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  • Writer's pictureCatriona Fida

Minor Detail

Happy Women in Translation Month (almost)! As you are probably aware, August is a month for celebrating women in translation and in preparation for this I have chosen to read Minor Detail by Adania Shibli, translated from Arabic by Elisabeth Jaquette. For many of us, reading translated fiction is the only way we can access work written in other languages and about cultures other than our own. However, translated works are disproportionately written by white authors in Western European languages and therefore it is paramount we champion non-Western authors in translation. It’s also important for us to support women writers of translated fiction since less than a third of literary translations published in the UK are written by women.

Shibli’s book begins with a description of an Israeli patrol unit and their setting up camp in the Negev desert in 1949. They have been given the task of clearing the region to prepare for Israeli settlements. Their mission is largely uneventful, until one day they find a group of Arab nomads travelling with a young woman. Through the perspective of the officer in charge, the first half of the book narrates the rape and murder of the young Bedouin woman. The second half of the book is set in more recent times and is told from the viewpoint of an Arab woman living in Ramallah. After reading about the incident involving the young woman, she becomes obsessed with finding out the truth about what really happened all those years ago. Despite living in a zone which doesn’t permit her to travel, she decides to undertake a dangerous trip South to the scene of the incident where she hopes to investigate the case further. This book is about borders, man-made and unnatural, and how history is a matter of perspective.

Ultimately, the book aims to revisit forgotten events and to give the people who have been lost in history a voice. The Bedouin woman is labelled a “still-moaning black mass” by the captain and speaks in a different language to the other soldiers, only ever understood by her desperate screams. That her story has been retold in an article from the perspective of the Israeli soldiers emphasises her lack of agency. In addition to this, neither of the two women are named in the book which serves to highlight how they are two figures without a place in history. It stands for how they represent Palestinian women of past and present, both existing in times of unchanging political turmoil and suffering.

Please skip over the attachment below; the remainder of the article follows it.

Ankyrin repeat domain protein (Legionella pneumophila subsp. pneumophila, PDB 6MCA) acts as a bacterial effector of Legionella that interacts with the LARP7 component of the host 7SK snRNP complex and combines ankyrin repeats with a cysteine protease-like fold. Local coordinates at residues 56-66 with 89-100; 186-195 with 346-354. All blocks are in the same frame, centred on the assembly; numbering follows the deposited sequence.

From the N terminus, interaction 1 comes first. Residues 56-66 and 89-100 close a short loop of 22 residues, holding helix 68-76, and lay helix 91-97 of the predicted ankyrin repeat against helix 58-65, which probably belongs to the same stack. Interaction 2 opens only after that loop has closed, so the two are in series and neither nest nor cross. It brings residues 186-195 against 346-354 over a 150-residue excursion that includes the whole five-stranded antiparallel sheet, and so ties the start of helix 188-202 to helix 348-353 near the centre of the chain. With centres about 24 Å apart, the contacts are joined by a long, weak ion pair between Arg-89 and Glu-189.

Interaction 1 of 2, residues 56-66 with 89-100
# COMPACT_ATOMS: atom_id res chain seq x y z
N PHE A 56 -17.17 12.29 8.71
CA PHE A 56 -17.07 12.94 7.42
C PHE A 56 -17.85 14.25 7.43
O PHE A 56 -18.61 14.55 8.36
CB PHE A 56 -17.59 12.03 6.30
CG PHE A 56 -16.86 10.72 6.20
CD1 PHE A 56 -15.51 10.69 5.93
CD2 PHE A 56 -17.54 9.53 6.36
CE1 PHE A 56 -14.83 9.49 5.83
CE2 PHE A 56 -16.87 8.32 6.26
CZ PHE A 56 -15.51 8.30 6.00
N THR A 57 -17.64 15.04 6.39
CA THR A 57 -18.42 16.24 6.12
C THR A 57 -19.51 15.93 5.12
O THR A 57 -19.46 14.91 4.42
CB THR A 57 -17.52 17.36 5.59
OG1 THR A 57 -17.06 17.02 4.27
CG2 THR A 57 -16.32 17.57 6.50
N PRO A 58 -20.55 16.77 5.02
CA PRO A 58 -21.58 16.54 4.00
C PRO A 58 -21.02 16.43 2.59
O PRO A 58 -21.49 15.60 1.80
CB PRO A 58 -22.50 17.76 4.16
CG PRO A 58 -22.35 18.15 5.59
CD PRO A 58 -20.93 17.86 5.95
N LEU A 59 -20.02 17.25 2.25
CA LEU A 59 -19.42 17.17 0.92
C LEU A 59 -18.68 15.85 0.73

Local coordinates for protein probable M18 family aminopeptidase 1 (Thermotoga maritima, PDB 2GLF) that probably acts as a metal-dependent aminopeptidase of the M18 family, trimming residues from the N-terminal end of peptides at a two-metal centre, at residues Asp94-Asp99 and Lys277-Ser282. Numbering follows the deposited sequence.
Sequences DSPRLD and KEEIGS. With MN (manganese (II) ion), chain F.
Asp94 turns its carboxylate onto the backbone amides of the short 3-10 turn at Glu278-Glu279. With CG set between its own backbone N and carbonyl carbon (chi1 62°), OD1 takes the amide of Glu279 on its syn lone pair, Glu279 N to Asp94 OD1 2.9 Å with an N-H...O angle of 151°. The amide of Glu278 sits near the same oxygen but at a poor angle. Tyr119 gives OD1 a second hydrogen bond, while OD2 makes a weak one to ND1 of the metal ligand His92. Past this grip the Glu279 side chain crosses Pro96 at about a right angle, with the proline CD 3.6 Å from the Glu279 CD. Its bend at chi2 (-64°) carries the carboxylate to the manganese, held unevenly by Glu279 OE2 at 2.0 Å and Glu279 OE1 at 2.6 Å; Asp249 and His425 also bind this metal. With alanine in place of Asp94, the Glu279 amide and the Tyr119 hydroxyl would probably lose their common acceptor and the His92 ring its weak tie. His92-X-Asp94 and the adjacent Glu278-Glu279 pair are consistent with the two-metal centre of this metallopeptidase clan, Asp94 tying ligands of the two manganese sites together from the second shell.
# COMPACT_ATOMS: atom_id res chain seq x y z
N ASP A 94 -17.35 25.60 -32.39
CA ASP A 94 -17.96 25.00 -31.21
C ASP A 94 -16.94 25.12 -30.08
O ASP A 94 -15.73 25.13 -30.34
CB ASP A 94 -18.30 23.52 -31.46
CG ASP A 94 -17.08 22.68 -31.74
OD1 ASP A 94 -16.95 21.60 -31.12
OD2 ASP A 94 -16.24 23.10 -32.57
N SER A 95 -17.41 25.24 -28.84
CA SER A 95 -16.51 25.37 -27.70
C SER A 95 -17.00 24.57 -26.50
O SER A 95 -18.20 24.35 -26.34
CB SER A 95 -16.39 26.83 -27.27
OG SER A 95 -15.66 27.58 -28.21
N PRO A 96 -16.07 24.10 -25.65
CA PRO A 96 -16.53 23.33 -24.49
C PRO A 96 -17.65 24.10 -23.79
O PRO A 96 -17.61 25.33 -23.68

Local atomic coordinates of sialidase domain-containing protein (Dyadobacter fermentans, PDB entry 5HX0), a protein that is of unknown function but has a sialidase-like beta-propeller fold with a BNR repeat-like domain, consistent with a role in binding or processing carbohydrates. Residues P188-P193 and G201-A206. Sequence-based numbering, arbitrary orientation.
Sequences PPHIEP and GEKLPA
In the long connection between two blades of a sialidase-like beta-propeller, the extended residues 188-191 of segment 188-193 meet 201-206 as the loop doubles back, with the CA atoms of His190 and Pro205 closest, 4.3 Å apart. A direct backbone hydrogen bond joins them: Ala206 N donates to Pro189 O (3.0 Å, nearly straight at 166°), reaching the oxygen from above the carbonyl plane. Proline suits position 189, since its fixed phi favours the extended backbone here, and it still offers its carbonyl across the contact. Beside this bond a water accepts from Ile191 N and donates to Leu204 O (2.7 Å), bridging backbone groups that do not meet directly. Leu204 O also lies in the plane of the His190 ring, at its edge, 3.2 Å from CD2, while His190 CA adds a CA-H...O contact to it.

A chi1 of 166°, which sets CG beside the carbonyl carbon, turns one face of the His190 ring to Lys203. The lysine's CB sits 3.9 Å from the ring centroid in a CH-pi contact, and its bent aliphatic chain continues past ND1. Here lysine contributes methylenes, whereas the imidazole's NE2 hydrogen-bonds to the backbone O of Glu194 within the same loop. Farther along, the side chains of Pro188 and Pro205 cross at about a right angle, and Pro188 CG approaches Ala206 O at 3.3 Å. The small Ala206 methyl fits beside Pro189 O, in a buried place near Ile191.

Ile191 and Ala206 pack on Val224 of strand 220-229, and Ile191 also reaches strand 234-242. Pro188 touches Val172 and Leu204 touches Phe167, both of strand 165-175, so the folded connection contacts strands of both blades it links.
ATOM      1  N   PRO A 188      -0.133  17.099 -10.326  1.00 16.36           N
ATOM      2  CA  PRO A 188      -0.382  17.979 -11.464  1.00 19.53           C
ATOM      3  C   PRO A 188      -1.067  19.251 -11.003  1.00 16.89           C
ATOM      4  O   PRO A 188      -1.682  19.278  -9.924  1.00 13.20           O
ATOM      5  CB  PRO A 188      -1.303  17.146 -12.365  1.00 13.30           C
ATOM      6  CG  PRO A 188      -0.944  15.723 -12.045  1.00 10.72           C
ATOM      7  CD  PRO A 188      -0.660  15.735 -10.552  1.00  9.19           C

The narrator admits how had it not been that the event happened 25 years to the day she was born, she would never have sought to research it. Considering that incidents of this kind are not unusual, she notes how it was this minor detail, rather than the brutalities that took place, which drew her attention to it. However, apart from the date, there are many other minor details which connect the two stories. For example, the smell of petrol in the Bedouin woman’s hair is replicated when the modern-day narrator stops off at a petrol station to fill up her car and spills the petrol on her clothes. Or, in the detailed account of the modern-day narrator washing her body which was in contrast to the barbaric way the captured woman was stripped and hosed down by the captain in front of the other soldiers.

Both parts were written beautifully, in a calm, reflective style. Despite there being some very tense and uncomfortable moments, Shibli’s writing is unwavering and certain. I liked how the narrative was told without sentiment - to me, it made the story feel all that more genuine and less like a work of fiction. I enjoyed both parts equally and even though there weren’t any chapters, I found myself flying through this book.

This book is not heartwarming or optimistic, but it is beautiful and utterly compelling. Recently, I’ve been wanting to read more books about the Palestinian conflict and this book certainly delivered. It explores what every day life is like for people living in modern-day Palestine: from how occupied landscapes have changed, to the role of censorship in erasing local history. I would recommend it to anyone.

This copy was kindly gifted to me by Fitzcarraldo Editions and Clare Bogen <3


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